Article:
Xenotransplantation refers to the transplantation of cells or whole organs from one species to another. Although the problems associated with this notion are great, so also are the promises. One primary problem is that of hyperacute rejection by the recipient of animal tissues due to preformed antibodies against oligosaccharides not found in primates. Genetic engineering of donor animals (typically pigs) can overcome this difficulty, but other problems of immune rejection remain. A further concern – one that has limited this field for decades, involves the potential for transfer of infections from one species to another. The development of safe techniques for cross-species transplantation could, however, render a range of tissues and whole organs available for transplantation. This would also overcome many current ethical difficulties alongside of addressing the shortage of human tissues for grafting. Routine organ transplantation from pigs to humans may soon become a clinical reality, as pig islets are currently being transplanted into humans in the course of a number of clinical trials.
Many attempts have been made to use animal tissues in man, dating back to blood transfusion experiments in the 17th century. Such grafts are, however, rejected immediately by a process called hyperimmune rejection. This is driven by the innate immune system which possesses preformed antibodies whose major target is galactose-α-1,3-galactose, an oligosaccharide not present in primates. The resulting reaction is an exaggerated version of the reaction seen when incompatible grafts are exchanged between humans.
Genetic manipulation of the donor animals can delete this antigen along with others that play a less prominent role, but further problems encountered in primates undergoing experimental transplantation include coagulopathies arising from incompatibilities between the pig and human systems. Other less well documented forms of chronic rejection have also been encountered.
Pig tissues such as heart valves and ligaments have been successfully used in humans for many years, but these do not contain viable cells. Whole organs from the pig are usually rejected rapidly in non-human primates despite immunosuppression. The worst outcomes are seen with lungs (usually less than 24 hour survival) and livers (about 1 week). Pig hearts (2 months) and kidneys survive better, but heavy proteinuria requiring albumin replacement is a uniform complication following renal replacement.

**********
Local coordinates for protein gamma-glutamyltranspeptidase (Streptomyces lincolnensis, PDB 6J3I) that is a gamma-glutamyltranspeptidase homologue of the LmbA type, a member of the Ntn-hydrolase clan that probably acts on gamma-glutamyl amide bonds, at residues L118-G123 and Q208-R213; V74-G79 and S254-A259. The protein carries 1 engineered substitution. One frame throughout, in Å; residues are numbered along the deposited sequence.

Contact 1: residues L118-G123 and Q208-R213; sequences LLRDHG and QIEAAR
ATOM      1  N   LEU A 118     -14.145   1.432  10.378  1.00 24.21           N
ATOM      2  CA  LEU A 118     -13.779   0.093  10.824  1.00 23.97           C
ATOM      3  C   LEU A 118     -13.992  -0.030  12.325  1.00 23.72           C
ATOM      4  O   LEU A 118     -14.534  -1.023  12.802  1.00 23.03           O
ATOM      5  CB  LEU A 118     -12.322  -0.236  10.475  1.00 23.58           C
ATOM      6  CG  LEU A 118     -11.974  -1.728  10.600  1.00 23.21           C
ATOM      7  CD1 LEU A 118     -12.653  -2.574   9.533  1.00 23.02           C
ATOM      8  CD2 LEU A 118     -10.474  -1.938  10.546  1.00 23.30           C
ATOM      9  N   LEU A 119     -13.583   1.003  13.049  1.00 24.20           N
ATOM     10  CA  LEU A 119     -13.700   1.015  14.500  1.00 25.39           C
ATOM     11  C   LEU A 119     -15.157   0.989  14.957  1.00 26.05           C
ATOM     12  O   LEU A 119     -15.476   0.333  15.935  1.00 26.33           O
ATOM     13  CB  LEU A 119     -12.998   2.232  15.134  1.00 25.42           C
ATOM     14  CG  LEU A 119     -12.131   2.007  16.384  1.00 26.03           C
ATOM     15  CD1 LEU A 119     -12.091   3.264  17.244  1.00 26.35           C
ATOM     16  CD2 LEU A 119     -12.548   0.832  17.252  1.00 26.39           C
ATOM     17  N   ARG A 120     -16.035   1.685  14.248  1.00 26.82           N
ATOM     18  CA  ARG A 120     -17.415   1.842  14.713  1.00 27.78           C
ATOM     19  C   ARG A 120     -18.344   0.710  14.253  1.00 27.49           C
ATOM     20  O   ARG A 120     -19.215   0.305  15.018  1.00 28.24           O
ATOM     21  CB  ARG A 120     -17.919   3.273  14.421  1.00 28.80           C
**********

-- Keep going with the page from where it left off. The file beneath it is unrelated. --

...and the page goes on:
Pig islets for transplantation
Pig insulin is well tolerated by humans, and was widely used for many years. Islet grafts from pigs survive much better than whole organs in primate models, but portal vein infusion (the usual route in human islet grafts) is unsuccessful due to a response known as the immediate blood-mediated inflammatory reaction. To avoid this, a number of alternative graft sites are under consideration, including the gastric submucosal space and implantation into subcutaneous fat or muscle.
Despite these problems, non-human primates rendered diabetic by streptozotocin or pancreatectomy have been able to maintain normal glucose levels for several months. This has been aided by the observation that adult pig islets tend to lose expression of galactose-α-1,3-galactose. Neonatal pig islets do however retain the capacity to proliferate following transplantation. The combination of engineered porcine neonatal islets and light immunosuppression currently seems the most promising approach. Encapsulation would be an alternative. Grafts or capsules could be topped up as needed provided easily accessible sites for implantation can be identified.
Human viruses such as the Epstein–Barr virus or cytomegalovirus are readily transferred from donor to recipient in human transplantation, and could potentially cross species barriers in xenotransplants. Pig herds used for transplantation could however in theory be maintained free of such pathogens. On the other hand, it would be impossible to eradicate porcine retroviruses, since these are transmitted along with nuclear DNA.
There is evidently still a long way to go before xenotransplantation becomes a safe and effective clinical option, but recent progress suggests that the obstacles will one day be overcome. The pancreatic islets appear particularly suitable for human use, and their placement in immunologically privileged sites (i.e. locations inaccessible to immune effector cells), including encapsulation, may prove a realistic option.
^ Ekser B et al. Clinical xenotransplanation/:the next medical revolution? Lancet 2012;379(9816):672–83